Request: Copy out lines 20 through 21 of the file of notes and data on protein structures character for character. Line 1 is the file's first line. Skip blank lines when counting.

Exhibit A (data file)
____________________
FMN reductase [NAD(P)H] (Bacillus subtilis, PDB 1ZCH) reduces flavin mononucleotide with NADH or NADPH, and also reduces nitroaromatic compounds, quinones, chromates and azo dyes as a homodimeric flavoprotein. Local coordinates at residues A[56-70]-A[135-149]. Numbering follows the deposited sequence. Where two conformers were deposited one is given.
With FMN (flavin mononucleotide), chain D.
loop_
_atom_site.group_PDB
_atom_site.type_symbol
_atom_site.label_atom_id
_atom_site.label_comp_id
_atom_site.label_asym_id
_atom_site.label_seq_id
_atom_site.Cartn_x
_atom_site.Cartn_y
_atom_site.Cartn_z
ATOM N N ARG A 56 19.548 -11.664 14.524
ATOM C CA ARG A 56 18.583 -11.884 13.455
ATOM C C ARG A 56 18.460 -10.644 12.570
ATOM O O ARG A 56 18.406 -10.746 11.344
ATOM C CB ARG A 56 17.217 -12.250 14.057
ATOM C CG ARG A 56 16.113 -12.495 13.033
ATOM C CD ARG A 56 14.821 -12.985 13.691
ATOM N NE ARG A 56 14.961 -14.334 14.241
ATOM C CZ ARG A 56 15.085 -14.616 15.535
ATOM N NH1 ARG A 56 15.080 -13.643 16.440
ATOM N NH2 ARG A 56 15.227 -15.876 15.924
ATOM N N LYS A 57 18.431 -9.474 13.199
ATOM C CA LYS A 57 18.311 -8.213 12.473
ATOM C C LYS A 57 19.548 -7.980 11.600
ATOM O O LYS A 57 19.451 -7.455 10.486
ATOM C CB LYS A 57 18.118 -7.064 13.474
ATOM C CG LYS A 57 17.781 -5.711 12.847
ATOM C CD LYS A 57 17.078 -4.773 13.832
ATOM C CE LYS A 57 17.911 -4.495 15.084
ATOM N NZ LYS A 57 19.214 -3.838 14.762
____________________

ATOM N NE ARG A 56 14.961 -14.334 14.241
ATOM C CZ ARG A 56 15.085 -14.616 15.535